And as much as I liked the convenience, and some of the older homes mixed in with new-build mansion infill, the actual "community" feel of the single-unit, low-density neighbourhood around Bayview/Eglinton(with the odd semi in there) was pretty laughable. Across from us was one lady's half-million home "for when she visited the city." In over a year, I never even met my next-door neighbours.

I'd keep the condos at Yonge/Eglinton - because unless they're highrises, they will end up spectacularly overpriced - try to make the streetwall really well-designed, and try for some smaller projects a bit east of the subway line... but if I moved back in Toronto I'd probably just have my eye on one of the 250k-ish towns that were being built in Jamestown anyway.

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By Andre (anonymous) | Posted September 28, 2009 at 19:31:13


We would be all better off if you decided to move from Hamilton. You are the type person who is not content unless you create your own misery.

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By CityHome 4 life (anonymous) | Posted September 28, 2009 at 19:41:58

I read the first comment above with someone bitching about housing in Hamilton being turned into "welfare" housing. I find a lot of places on the internet that like to bash and bastardize the poor, the mentally ill, the disabled... Working in the downtown core of Toronto there is next to no mixed income housing in the area. No instead the city has decided to make the outer reaches of the megacity a dumping ground for those unable to afford a $300,000 home. Back in the 1970s and 1980s Canada had the werewithal to care more about equal rights, now it is might over right. Take a walk through the St. Lawrence neighbourhood east of Union Station and you will see mixed income living in action. No fifty story condo towers, just low rise ten story buildings; some co-operatives, some non profit housing and some condominiums; all built in the late 1970s thru to the late 1990s. Perhaps when the voting public returns to making life more equal for everyone we will learn to shed ourselves of the self oriented mindset left behind by Harris/Mulruney/Chretien.

P.S. If anyone is interested in learning about the history of housing in Canada and the government mandated programs for affordable housing I would recommend a book by John Sewell called "Houses and Homes: Housing for Canadians". It was published in 1994 so it only gets up to the point when the Chretien/Martin government abolished all federal capital finding for new non-profit housing development back in early 1994. There is also "The Shape of the City" published in 1993 also by Sewell and "The Shape of the Suburbs" by Mr. Sewell as well, which just came out this year.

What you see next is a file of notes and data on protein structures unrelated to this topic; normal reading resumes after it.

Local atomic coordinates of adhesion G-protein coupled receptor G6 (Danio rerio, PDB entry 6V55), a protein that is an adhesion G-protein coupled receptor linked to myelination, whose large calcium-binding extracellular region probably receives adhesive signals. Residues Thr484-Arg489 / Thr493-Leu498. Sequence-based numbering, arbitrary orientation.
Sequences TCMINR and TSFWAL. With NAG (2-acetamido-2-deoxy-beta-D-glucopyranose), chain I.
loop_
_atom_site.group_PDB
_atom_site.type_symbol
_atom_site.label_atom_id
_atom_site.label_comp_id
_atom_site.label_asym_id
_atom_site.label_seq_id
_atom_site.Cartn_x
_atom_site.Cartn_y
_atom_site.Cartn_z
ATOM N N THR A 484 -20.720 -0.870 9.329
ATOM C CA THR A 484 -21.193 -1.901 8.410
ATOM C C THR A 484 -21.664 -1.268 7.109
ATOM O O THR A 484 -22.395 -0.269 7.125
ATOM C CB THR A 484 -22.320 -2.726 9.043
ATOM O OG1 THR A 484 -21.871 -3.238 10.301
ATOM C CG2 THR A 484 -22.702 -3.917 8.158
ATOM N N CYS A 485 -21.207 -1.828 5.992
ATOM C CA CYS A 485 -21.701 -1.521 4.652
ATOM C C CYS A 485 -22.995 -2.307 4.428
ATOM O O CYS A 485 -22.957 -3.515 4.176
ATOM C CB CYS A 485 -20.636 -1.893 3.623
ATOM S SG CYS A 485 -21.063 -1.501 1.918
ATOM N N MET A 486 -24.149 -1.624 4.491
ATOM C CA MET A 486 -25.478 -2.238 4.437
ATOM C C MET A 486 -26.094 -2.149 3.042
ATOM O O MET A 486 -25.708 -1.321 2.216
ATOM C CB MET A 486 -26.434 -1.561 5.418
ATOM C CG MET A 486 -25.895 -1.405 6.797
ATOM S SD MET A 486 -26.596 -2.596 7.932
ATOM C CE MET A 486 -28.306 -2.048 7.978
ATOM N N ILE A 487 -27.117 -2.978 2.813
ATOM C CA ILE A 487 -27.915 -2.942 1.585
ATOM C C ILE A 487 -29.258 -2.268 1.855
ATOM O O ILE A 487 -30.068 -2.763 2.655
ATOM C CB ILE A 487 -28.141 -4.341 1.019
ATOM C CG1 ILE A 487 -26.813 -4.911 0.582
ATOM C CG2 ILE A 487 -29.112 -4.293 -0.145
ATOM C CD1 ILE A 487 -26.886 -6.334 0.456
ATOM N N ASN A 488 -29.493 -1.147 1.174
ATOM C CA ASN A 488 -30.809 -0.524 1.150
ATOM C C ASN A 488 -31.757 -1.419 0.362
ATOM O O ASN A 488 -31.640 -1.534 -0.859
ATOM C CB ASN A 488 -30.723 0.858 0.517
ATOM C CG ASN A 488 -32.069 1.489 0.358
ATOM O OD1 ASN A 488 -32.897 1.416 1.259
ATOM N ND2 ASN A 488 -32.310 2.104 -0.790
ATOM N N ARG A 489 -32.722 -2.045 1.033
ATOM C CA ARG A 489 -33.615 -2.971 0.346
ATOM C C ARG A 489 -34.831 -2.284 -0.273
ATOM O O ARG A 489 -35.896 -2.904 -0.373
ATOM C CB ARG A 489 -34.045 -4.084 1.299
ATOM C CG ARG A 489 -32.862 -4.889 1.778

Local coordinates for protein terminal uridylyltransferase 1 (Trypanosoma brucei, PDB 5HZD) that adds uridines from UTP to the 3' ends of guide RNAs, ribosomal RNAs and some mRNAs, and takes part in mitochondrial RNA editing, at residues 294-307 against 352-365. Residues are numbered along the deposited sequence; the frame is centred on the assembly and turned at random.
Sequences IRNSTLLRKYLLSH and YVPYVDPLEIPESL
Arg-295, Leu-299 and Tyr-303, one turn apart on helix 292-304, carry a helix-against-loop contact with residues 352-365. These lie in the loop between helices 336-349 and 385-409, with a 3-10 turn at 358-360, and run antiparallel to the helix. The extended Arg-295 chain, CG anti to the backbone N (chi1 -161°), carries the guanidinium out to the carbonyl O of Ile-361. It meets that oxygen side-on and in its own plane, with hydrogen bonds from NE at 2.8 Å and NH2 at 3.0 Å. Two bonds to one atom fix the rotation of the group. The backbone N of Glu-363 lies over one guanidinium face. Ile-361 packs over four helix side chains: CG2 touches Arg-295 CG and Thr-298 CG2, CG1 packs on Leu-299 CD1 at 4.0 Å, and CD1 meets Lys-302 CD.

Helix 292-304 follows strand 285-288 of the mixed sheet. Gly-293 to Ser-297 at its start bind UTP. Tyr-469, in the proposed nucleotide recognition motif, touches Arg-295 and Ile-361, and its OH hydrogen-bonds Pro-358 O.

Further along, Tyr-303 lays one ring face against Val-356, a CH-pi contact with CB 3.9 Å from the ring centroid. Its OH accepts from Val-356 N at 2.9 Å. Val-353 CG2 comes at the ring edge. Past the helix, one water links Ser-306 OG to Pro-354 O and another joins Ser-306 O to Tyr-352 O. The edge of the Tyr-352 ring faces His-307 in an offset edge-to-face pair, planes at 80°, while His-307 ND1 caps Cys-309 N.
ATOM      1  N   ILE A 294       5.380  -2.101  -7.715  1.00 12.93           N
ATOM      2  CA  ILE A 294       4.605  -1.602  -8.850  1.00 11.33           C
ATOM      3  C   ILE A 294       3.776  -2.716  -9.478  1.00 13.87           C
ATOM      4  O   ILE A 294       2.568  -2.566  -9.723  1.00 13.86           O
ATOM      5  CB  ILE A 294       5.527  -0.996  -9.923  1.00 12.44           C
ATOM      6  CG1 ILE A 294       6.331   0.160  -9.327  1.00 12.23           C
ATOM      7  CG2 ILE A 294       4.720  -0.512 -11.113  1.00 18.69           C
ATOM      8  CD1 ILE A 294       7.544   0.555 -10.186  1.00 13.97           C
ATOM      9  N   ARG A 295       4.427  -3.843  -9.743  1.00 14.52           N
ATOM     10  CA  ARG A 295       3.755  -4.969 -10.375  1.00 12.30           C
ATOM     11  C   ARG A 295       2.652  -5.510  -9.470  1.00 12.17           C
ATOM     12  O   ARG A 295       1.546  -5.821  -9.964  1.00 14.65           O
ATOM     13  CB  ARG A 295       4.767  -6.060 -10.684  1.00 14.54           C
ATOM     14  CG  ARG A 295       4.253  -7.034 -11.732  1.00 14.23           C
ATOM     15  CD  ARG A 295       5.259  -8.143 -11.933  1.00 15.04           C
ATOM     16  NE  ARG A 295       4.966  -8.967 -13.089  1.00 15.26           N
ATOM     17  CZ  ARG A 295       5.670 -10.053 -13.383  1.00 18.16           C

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By geoff's two cents (anonymous) | Posted September 28, 2009 at 23:15:45

As a current resident of a mostly high-rise neighborhood in Vancouver's ultra-dense west-end, I have to say that I disagree with the author's facile generalizations concerning high-rise living. I've never lived in New York or Toronto, but I have to say that I know more neighbors here after 3 months than I ever did over my one-year tenure in Hamilton's mostly low-rise/detached Durand area (near Hess and Markland).

The abundance of street-life here, with a healthy mix of corporate and individually owned businesses (with many a familiar face at the cash-register) all a comfortable 3-5 minute walk away; an abundance of parkland (made possible by the efficient residential usage of land); lots of community gardens and "guerrilla" plots; lots of off-leash dog parks (try taking your pooch there and getting away without starting a conversation with someone); a plethora of languages and colours and cultures; 6 grocery stores within a 10 minute walk - etc., etc., etc.

Also keep in mind the late 80s/early 90s context of Seinfeld, when people fled urban neighborhoods en masse for sprawling suburbia with lots of free parking for their ever bigger SUVs.

My point is that high-rise neighborhoods (like any other, low-rise or otherwise) can be perfectly livable if planned well. My limited experience of Toronto's high-rise residential clusters (mostly south of Union) suggests that the city did not plan these neighborhoods very well. Seems to me like they're still stuck (fossilized?) in the Seinfeldian era.

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By Meredith (registered) - website | Posted September 29, 2009 at 09:54:50